King imposes curfew across Saudi Arabia to contain COVID-19

Agencies
March 23, 2020

Riyadh, Mar 23: King Salman on Sunday issued an order imposing a curfew across Saudi Arabia from Monday evening to control the spread of the COVID-19 disease.

A royal court statement carried by the Saudi Press Agency (SPA) said the curfew will start at 7 p.m. until 6 a.m. every day for 21 days from the evening of 28 Rajab 1441 in the Hijri calendar, equivalent to March 23, 2020 in the Gregorian calendar.

King Salman's order followed an announcement by the Health Ministry of 119 new coronavirus cases on Sunday, raising the total number in the Kingdom to 511.

The order enjoins citizens and residents alike to stay in their homes during the curfew hours for their own safety.

The statement said the Ministry of Interior will undertake the necessary measures to implement the curfew, and all civil and military authorities are ordered to cooperate fully.

Exclusions

A subsequent statement issued by the Ministry of Interior and carried by SPA said those excluded from the curfew are workers from the following vital industries and government services:

• Food sector (points of sale) such as catering and supermarkets And poultry and vegetable shops, meat, bakeries, food factories and laboratories;

• Health sector, such as pharmacies and the like, medical clinics (dispensaries), hospitals, laboratories, factories, factories and materials and medical devices;

• Media sector in its various means;

• Transportation sector, such as those transporting goods, parcels, customs clearance, warehouses, warehouses, logistics services, supply chains for the health sector, the food sector, and port operations;

• E-commerce activities such as those working in the electronic procurement applications for the excluded activities and those working in the delivery applications of the excluded activities;

• Accommodation services activities such as hotels and furnished apartments;

• Energy sector such as gas stations and emergency services for the electric company;

• Financial services and insurance sector, such as direct accidents (Najm), urgent health insurance services (approvals), and other insurance services;

• Telecom sector as Internet and communication network operators;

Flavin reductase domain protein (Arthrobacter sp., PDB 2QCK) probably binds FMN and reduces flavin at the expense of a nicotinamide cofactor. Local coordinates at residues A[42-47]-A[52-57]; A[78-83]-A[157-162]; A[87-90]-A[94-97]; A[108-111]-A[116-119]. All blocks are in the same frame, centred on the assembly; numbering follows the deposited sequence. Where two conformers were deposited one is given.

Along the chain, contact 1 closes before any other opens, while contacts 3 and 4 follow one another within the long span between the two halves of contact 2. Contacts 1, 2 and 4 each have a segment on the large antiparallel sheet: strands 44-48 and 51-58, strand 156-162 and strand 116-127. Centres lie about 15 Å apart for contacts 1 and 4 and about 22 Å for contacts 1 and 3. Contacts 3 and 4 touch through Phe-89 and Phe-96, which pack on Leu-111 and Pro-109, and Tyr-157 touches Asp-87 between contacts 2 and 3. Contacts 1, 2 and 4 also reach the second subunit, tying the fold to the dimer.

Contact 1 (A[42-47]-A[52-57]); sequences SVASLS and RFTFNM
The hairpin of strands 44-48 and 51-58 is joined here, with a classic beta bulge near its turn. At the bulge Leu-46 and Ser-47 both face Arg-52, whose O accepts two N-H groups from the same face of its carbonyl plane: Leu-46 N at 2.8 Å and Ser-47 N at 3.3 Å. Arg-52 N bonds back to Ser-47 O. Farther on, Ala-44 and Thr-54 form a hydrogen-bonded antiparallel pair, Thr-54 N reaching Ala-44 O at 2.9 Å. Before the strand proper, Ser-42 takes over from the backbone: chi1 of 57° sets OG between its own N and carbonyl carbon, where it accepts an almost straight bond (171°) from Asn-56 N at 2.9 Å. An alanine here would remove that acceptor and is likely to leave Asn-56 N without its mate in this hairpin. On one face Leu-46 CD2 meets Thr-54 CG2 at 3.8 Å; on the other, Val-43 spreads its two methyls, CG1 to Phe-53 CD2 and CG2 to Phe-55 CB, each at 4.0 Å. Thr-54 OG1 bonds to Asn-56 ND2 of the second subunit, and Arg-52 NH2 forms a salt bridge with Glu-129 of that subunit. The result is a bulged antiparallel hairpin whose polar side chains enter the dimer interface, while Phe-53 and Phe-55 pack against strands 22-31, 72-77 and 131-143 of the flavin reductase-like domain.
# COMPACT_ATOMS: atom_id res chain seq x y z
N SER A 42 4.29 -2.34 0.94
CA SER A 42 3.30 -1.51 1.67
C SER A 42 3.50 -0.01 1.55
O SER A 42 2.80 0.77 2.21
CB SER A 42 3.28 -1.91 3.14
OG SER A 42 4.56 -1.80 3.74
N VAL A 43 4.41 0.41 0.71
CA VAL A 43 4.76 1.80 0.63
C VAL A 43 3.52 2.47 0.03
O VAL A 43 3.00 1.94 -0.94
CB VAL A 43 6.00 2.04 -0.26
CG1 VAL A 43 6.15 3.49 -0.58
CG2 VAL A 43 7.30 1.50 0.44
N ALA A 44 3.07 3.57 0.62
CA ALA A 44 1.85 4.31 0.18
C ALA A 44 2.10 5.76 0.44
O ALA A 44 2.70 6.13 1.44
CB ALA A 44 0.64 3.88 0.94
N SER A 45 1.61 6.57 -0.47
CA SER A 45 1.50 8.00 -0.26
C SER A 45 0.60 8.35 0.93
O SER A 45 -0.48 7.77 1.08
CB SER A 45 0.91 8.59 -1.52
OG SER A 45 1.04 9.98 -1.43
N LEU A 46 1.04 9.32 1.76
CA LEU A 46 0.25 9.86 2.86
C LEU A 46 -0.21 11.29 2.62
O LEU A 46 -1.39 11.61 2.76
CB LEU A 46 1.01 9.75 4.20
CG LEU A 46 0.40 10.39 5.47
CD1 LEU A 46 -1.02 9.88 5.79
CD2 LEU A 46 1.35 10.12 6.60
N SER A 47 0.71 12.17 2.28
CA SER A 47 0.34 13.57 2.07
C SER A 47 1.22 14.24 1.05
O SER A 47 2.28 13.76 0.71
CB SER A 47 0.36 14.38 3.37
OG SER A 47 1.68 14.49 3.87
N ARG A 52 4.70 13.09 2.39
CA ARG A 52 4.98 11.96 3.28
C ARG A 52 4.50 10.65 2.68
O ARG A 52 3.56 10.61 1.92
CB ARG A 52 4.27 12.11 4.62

• Water sector, such as the water company emergency services and home drinking water delivery service (graying).

Additional exclusions

The Interior Ministry statement also said movement during the curfew time will be allowed for security, military and health cars, government regulatory services vehicles, and activity vehicles excluded in the vital industries and services mentioned above. 

Delivery services through smart device applications (express delivery services) during the curfew will be allowed for food and drug needs and other essential goods and services that are excluded and delivered to homes. Excluded activities can be known by calling the toll-free number in all regions of the Kingdom 999, except for the Makkah Al-Mukarramah region, which is called at 911.

Muezzins will be allowed to access mosques to lift the call to prayer at the time of the curfew.

Workers in diplomatic missions and international organizations and the like residing in the Diplomatic Quarter will be allowed to move during the curfew period to and from their business headquarters in the neighborhood.

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News Network
September 13,2020

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Dubai, Sept 13: An Indian in the UAE was honoured by the police for returning a bag containing USD 14,000 and gold, a media report said on Saturday.

Retesh James Gupta, who lives in Dubai, was praised by the Dubai Police for his honesty and gave him a certificate of appreciation for being a responsible resident, Gulf News reported.

The bag he returned to the police contained USD 14,000 cash and gold worth 200,000 dirhams (USD 54,452), it said.

Brigadier Yousef Abdullah Salim Al Adidi, Director of Al Qusais Police Station, awarded Gupta at the police station and emphasised the importance of collaboration between the community and police.

It was not immediately known who was the owner of the bag.

Mr Gupta thanked the Dubai Police for awarding him, saying the gesture gave him pride and joy.

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News Network
September 23,2020

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Sharjah, Sep 23: An Indian expatriate cannot believe that he can finally go home after 20 years, with Dh750,000 of fine waived off by Sharjah authorities.

What's in a name? Even a letter matters, says Thanavel Mathiazhaagan, an Indian worker in the UAE who is set to return home after being granted a waiver of nearly Dh750,000 in overstay fines, reports Gulf News.

The man from the Indian state of Tamil Nadu claims that he could not avail amnesty opportunities in the UAE in the last 20 years as his identity verification was not cleared from India due to a mismatch in his father's name in documents back home and that shown in his passport. As it turns out, there was a spelling error in his father's name in the documents in India.